UNITED NATIONS, Oct 26 (Reuters) – Russian weapons being used in Ukraine are also killing people in Myanmar, an independent U.N. expert said on Wednesday, urging countries to form a coalition – just as they have on Moscow over Ukraine – to target and pressure Myanmar’s military junta.
Myanmar has been in crisis since the army ousted leader Aung San Suu Kyi’s elected government in February 2021, detaining her and other officials and launching a bloody crackdown on protests and other dissent.
The U.N. Security Council has long been split on Myanmar, with diplomats saying China and Russia would likely shield the junta from strong action. So the U.N. Special Rapporteur on human rights in Myanmar, Tom Andrews, said a coalition of countries should instead target the junta with sanctions and an arms embargo.
“The international community should be coordinating their efforts to target them, and then work together to implement these measures,” Andrews told reporters in New York. “It’s not being done now. Not because we don’t know how to do it. We know how to do it. If you want a playbook, look at Ukraine.”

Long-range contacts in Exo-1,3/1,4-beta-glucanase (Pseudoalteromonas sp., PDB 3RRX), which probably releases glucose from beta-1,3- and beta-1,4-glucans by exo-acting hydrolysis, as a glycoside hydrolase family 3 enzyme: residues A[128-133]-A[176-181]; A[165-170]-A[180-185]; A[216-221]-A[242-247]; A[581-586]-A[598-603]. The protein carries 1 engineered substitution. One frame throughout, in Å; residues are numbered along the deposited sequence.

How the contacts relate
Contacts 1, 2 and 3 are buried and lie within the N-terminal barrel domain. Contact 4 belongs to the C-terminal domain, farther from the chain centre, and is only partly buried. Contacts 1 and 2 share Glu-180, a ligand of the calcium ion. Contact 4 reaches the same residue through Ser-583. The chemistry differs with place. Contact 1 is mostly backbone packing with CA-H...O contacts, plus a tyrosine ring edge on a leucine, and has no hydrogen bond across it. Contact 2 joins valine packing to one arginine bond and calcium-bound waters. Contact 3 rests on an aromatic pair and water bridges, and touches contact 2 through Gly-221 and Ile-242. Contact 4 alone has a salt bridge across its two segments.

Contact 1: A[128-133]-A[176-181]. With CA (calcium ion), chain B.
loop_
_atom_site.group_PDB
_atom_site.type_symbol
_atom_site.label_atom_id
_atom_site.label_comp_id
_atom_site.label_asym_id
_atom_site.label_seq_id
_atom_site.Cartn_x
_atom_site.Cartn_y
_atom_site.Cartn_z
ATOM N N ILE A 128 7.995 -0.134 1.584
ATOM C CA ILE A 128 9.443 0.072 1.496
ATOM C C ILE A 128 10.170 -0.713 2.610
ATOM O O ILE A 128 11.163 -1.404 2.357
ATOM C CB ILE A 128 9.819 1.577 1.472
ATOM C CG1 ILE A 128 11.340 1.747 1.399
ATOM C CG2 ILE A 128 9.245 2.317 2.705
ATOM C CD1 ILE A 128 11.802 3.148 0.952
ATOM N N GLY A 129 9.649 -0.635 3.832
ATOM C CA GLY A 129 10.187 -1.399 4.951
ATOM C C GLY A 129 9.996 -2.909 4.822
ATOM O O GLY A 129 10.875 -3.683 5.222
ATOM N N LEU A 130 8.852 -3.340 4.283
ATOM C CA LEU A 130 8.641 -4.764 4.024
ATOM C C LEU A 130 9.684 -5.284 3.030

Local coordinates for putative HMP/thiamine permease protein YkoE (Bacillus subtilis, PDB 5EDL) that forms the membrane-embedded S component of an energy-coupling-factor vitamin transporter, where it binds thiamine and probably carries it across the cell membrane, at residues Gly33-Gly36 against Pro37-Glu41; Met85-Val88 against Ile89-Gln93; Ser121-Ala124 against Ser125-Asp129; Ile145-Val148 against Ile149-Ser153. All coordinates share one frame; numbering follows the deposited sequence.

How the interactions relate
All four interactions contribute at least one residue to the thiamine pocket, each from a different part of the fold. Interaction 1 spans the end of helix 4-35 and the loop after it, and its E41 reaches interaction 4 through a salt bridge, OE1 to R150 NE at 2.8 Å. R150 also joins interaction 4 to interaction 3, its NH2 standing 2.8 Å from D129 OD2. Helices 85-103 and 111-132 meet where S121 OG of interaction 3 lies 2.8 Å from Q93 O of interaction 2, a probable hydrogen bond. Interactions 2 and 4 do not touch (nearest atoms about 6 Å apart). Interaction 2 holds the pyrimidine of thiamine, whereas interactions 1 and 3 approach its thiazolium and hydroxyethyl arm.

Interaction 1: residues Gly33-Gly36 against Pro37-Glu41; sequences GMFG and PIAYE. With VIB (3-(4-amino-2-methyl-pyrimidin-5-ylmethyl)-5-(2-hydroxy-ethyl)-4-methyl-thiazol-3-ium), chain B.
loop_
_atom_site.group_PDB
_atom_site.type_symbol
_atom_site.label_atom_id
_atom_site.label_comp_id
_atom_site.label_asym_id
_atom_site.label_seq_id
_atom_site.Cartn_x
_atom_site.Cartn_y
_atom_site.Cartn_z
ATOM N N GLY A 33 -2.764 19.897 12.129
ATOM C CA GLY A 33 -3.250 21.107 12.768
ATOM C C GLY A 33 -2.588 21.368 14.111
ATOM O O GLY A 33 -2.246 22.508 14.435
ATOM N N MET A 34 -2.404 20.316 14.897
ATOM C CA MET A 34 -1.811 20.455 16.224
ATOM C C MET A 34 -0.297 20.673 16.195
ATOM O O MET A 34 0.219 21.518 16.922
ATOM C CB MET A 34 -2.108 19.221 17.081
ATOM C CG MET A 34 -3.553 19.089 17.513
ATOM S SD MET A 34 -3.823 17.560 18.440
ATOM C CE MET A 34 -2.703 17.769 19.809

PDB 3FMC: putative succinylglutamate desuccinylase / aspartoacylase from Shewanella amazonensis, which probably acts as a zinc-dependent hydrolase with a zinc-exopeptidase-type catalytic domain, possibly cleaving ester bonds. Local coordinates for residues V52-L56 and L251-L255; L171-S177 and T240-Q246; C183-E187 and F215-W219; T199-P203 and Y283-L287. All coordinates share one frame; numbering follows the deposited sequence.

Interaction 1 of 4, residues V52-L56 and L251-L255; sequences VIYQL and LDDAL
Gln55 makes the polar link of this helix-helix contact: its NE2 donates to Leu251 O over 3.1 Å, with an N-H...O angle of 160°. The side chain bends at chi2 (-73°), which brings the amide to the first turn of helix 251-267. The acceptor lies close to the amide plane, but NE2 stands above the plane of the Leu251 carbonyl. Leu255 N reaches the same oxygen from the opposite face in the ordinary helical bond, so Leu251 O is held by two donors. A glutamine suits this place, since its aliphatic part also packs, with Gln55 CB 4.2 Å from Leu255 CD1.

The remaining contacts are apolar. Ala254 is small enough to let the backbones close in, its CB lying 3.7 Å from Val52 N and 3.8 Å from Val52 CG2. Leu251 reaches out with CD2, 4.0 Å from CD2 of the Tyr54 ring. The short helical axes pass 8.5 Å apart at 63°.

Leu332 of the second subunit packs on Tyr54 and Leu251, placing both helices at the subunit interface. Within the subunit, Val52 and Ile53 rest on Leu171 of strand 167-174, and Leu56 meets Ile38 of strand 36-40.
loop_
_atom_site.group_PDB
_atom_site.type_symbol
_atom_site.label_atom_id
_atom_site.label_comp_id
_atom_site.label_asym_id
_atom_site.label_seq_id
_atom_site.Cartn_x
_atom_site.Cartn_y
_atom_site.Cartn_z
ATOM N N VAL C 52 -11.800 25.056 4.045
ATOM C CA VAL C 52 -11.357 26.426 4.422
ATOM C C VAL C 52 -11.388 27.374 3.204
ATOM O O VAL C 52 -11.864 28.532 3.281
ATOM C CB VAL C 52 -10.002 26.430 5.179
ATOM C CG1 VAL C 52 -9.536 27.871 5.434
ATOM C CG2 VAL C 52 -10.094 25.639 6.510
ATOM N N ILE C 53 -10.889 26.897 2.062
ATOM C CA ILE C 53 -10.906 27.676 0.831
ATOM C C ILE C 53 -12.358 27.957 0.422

The United States and European allies have coordinated their implementation of sanctions on Russia since Moscow invaded neighboring Ukraine on Feb. 24.
“Some of the very types of weapons that are being used to kill people in Ukraine are being used to kill the people of Myanmar. And they come from the very same source – they come from Russia,” Andrews said.
After Andrews briefed the U.N. General Assembly human rights committee earlier on Wednesday, Russia’s Deputy U.N. Ambassador Gennady Kuzmin questioned his report, saying it was “often not corroborated by facts.”
“It’s not up to you to say whose weapons are killing civilians, elderly people, women, children around the world. You have been appointed the Special Rapporteur on Myanmar, so deal with Myanmar instead of Ukraine,” Kuzmin told the committee.
Britain last month proposed a draft U.N. Security Council resolution to the 15-member body that would demand an end to all violence in Myanmar, threaten U.N. sanctions and call on the junta to release all political prisoners, including Suu Kyi. A revised draft was circulated to the council this week.
It was not immediately clear when there could be a vote. To pass, a resolution needs nine votes in favor and no vetoes by China, Russia, the United States, France or Britain.
Andrews also slammed Malaysia for deporting dozens of Myanmar nationals, saying they “will be facing, in my opinion, torture and most probably execution.” Malaysian authorities have not responded to requests for comment.
“I’d frankly be surprised if they’re alive right now,” Andrews told reporters. “This is outrageous. It is unacceptable, and it is a gross violation of international law.”
Reporting by Michelle Nichols; editing by Jonathan Oatis
Our Standards: The Thomson Reuters Trust Principles.